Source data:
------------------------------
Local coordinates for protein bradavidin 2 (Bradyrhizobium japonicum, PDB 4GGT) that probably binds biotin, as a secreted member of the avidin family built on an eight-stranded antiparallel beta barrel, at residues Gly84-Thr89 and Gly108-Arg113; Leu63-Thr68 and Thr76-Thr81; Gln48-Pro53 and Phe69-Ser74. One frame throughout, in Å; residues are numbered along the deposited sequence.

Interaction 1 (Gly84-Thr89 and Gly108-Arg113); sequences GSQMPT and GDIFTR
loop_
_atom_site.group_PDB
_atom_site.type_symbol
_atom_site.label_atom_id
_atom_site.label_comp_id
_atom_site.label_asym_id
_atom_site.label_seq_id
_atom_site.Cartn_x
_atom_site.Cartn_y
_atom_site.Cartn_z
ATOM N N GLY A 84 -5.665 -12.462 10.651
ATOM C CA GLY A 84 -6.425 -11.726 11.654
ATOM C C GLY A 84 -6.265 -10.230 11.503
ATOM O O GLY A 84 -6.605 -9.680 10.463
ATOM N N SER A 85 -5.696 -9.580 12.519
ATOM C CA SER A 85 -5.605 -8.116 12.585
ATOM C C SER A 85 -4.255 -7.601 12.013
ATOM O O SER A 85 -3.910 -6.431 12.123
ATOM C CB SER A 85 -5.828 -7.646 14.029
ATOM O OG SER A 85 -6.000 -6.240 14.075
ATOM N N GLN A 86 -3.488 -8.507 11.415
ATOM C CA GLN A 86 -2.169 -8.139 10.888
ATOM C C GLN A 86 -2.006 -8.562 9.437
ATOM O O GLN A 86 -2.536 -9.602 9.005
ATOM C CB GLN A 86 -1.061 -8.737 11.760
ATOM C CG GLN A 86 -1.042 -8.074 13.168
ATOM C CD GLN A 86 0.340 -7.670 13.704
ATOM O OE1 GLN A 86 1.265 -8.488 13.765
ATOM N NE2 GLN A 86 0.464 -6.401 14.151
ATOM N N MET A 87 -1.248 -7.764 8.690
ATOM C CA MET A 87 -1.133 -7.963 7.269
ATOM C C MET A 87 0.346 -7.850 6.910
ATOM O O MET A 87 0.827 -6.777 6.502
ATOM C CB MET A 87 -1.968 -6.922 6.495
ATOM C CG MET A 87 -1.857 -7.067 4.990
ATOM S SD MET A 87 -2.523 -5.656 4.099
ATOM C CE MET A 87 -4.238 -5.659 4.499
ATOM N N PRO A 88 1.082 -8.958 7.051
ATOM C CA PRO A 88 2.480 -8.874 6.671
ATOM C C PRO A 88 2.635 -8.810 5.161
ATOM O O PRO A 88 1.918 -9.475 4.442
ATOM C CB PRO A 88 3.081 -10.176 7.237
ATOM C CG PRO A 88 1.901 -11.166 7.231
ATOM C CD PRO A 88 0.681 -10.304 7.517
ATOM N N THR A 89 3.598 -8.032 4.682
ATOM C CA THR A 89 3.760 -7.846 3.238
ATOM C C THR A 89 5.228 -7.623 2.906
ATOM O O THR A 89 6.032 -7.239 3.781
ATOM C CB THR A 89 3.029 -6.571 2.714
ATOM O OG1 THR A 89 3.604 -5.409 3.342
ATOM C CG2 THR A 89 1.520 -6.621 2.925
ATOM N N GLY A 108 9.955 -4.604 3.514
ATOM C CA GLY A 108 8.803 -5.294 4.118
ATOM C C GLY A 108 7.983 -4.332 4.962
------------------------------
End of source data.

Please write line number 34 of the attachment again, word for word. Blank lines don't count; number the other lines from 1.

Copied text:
ATOM C C MET A 87 0.346 -7.850 6.910